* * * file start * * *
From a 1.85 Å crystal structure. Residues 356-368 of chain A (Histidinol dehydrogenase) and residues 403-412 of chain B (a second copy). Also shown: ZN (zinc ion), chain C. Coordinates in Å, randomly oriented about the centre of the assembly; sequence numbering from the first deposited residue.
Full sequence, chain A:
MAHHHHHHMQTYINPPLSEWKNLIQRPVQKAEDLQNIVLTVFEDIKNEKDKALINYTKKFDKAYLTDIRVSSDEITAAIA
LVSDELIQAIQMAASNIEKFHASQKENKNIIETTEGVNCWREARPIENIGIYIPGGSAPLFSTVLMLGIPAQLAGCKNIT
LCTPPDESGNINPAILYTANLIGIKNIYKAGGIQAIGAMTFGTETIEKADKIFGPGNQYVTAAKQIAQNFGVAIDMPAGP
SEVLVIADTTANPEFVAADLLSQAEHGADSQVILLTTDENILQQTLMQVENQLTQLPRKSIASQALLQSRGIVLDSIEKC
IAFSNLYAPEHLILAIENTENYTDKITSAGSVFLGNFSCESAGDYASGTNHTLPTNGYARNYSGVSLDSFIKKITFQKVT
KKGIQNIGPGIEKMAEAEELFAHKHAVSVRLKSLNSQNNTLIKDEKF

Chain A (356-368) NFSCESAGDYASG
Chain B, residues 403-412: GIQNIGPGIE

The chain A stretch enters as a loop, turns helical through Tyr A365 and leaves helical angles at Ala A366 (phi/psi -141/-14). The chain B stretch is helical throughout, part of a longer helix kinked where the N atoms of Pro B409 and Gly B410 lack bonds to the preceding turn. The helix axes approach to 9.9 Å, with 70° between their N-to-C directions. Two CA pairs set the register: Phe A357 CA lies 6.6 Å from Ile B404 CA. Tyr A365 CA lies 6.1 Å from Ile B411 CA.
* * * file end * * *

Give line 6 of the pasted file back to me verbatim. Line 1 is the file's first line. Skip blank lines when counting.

SEVLVIADTTANPEFVAADLLSQAEHGADSQVILLTTDENILQQTLMQVENQLTQLPRKSIASQALLQSRGIVLDSIEKC